For some time now one of the biggest problems in healthcare has seemed to be indifferent and arrogant physicians who no longer listen to their patients. It seems to be a recurring theme, over and over again we hear horror stories surrounding the treatment of a patient by a doctor. The doctor often does not listen to patients, especially patients with disabilities who know their bodies and their own unique response to particular health events and illnesses.
A number of articles have documented the phenomenon of the arrogant physician, perhaps none as well as the article by Laurie Tarken in the New York Times, December 1, 2008, Arrogant, Abusive and Disruptive – and a Doctor. While not a new article more recent publications have documented what can only be described as a continuing and possibly a worsening trend. Ratings on websites such as RateMDs.com confirm the trend.
An event over the past couple of days that affected a relative confirmed that this can be particularly problematic for patients, especially in encountering a doctor in an emergency room setting.
In the particular circumstance the patient arrived at Doctors Hospital in Dallas on this past Sunday evening due to an asthma attack. The patient, a woman who had struggled with atypical asthma over the last two decades informed the emergency room physician, that she had atypical asthma and described her symtoms including her poor peak-flow meter level, a measure used by asthmatics to measure their ability to move air out of the lungs.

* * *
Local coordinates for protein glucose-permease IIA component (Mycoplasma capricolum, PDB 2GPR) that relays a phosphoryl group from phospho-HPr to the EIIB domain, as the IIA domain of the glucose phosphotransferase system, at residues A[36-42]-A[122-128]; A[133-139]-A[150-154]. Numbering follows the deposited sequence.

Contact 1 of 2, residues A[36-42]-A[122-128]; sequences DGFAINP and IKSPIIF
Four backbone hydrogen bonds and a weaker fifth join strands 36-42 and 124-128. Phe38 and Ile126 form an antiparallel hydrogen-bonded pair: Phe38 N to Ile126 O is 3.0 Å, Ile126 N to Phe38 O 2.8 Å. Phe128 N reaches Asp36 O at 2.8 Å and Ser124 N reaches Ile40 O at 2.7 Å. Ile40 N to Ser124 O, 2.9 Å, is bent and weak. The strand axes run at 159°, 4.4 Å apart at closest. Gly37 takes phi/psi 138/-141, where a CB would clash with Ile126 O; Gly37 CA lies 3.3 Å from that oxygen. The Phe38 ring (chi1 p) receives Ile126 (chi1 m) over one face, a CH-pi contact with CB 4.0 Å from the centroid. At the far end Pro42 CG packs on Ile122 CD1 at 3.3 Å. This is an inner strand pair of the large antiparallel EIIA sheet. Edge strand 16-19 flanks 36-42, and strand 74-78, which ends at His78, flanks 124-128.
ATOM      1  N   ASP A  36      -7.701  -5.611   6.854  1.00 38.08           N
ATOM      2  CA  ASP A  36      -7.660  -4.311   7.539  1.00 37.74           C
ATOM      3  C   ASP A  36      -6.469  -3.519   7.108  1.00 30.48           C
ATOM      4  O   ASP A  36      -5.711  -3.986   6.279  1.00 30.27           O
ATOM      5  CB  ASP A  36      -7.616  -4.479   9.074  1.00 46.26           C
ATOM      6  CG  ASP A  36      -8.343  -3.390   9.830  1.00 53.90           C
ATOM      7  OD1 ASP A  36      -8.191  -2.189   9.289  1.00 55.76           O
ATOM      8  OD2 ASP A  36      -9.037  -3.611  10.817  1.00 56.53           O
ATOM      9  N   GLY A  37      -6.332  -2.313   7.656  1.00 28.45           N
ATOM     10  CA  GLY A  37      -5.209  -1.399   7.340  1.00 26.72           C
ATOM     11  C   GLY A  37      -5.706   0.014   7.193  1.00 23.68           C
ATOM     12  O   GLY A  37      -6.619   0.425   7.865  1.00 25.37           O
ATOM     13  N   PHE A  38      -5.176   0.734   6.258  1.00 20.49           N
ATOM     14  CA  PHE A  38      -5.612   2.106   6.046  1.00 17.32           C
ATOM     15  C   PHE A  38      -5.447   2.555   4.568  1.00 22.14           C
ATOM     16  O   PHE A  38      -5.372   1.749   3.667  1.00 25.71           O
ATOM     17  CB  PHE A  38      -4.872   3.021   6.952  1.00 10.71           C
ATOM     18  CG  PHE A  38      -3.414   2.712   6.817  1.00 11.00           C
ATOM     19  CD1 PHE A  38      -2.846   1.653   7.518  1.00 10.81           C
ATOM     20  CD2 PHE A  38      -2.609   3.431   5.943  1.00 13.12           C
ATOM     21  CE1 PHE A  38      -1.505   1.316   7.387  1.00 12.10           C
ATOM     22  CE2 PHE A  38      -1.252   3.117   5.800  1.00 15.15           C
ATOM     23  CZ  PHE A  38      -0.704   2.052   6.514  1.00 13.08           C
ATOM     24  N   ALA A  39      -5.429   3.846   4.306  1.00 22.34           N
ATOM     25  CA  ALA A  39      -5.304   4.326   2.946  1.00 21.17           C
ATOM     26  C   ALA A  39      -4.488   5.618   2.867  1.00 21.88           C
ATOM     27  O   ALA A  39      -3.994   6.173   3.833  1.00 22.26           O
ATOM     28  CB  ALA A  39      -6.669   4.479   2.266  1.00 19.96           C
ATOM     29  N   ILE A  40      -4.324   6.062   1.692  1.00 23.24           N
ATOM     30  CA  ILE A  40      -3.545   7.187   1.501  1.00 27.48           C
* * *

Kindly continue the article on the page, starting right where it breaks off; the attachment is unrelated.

The physician, apparently more experienced in dealing with the more classic presentation of asthma, informed the woman that, “she did not have energy and was not blowing hard because she did not have energy, and insisted it might be due to a heart problem, and ordered a number of tests.
The physician recommended against the courses of action that had been successful in treating the asthma previously and instead initiated treatments designed to diagnose a heart problem (tests that had been run exactly one year earlier with negative results, no heart problem). It was a night where the patient had difficulty breathing and received little relief and disbelief and indifference from the emergency room physician. It was only the following day, when she heard from her primary care physician, who indicated that, “It was not a heart problem just a bad asthma attack.”
Meanwhile, time had been wasted, treatments that could have prrvented the worsening of the condition had not been initiated, and the patient spent the rest of the week in what may have been an unnecessary hospitalization.
It is worth considering that a large measure of the cause for the incredible increases in the cost of medical care may be due to physicians not listening to their patients, and instead performing unnecessary tests possibly looking for more exotic causes of simpler conditions. At least this was the experience that my wife and I had this week.